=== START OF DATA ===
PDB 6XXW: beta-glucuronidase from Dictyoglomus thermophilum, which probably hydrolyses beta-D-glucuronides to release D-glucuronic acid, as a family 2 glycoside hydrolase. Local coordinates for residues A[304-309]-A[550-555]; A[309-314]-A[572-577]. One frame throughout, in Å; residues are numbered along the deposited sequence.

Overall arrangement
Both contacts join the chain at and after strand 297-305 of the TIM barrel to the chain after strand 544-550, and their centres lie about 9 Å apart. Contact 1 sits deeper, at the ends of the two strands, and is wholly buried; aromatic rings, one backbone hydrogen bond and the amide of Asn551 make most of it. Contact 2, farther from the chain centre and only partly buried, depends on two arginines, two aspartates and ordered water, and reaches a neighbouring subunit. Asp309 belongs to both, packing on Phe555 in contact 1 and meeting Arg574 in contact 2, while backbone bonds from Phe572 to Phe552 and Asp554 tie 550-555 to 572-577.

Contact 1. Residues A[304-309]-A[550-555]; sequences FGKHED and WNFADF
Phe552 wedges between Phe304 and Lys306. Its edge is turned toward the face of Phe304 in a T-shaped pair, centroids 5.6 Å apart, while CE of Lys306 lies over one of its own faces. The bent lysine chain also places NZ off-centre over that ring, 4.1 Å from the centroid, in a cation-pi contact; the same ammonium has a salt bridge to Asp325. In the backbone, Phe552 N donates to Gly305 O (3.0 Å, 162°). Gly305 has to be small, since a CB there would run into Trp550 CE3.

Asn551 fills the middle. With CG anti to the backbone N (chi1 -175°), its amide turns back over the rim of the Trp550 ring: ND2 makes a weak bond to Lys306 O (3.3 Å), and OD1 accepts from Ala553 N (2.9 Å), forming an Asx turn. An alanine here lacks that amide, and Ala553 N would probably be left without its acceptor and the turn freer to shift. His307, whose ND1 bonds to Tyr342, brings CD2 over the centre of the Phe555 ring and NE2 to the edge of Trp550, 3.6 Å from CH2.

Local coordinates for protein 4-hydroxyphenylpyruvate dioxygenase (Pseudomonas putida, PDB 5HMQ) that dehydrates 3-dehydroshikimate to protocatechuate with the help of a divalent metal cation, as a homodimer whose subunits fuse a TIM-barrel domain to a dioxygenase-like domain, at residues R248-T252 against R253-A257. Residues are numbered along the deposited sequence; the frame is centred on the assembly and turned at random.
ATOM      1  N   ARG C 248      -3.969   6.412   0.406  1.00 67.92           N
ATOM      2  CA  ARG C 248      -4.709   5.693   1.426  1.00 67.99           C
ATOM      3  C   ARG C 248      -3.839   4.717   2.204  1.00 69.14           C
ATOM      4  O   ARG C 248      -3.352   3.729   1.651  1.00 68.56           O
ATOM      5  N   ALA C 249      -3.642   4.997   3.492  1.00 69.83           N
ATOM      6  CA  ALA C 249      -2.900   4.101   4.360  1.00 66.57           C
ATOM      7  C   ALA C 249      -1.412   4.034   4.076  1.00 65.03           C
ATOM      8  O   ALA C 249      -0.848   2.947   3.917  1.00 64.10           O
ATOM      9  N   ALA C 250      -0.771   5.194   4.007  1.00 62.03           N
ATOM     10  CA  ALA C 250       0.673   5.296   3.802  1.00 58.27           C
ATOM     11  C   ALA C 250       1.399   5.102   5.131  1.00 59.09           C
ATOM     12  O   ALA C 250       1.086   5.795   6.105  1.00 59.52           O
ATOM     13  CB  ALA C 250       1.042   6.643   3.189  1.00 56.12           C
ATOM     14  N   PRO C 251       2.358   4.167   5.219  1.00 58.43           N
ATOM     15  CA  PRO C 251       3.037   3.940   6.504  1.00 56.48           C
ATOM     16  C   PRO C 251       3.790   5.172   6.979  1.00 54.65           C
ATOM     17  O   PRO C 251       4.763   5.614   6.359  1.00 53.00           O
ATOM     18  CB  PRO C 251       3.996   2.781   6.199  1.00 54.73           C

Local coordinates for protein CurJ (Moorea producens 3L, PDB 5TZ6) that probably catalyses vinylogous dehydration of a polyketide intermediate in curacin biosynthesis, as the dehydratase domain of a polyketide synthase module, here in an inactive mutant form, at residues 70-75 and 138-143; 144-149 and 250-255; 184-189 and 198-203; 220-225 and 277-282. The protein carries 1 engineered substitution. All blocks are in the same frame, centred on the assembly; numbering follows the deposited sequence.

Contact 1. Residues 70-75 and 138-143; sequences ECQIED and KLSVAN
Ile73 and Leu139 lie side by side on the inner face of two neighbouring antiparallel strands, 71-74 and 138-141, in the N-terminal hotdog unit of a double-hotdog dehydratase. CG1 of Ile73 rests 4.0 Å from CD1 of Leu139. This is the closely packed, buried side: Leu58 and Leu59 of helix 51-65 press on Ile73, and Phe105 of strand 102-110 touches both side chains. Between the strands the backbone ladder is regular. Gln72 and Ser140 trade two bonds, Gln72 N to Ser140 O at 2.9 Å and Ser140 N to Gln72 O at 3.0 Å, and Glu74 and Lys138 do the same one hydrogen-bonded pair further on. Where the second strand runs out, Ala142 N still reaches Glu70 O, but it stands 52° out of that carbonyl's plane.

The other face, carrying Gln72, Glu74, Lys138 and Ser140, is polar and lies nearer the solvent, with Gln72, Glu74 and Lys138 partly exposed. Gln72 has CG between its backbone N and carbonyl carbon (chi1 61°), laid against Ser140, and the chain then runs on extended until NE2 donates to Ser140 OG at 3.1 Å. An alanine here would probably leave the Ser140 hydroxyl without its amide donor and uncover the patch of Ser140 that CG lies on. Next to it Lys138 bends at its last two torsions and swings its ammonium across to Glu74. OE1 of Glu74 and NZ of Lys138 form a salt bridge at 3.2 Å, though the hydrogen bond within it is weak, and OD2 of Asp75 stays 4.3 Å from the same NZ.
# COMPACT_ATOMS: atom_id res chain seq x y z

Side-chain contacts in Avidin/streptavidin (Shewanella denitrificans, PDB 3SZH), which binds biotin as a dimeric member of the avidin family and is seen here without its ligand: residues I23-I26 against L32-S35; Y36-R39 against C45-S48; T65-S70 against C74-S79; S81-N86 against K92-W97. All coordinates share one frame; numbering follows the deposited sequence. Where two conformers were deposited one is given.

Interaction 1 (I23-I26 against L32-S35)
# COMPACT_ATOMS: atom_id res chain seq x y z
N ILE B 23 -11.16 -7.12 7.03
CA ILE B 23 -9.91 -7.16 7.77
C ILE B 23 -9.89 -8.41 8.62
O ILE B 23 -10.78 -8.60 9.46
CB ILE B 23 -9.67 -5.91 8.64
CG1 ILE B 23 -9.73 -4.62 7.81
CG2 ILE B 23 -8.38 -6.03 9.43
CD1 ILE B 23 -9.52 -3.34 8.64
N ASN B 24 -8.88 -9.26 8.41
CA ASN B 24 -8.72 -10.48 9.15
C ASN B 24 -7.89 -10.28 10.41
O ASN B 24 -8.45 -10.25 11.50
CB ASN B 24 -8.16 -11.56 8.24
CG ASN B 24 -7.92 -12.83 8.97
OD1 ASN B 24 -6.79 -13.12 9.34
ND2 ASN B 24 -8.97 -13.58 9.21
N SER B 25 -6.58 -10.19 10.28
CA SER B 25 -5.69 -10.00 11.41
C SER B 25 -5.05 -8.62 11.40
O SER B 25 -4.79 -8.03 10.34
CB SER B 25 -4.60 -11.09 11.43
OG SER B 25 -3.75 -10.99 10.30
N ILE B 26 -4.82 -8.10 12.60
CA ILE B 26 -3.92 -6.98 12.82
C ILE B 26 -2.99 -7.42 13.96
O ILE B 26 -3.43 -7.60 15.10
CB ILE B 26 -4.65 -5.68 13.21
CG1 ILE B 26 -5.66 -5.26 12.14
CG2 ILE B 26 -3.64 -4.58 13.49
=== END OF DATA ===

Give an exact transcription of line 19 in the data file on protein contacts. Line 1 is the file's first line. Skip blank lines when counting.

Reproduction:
ATOM     12  O   ALA C 250       1.086   5.795   6.105  1.00 59.52           O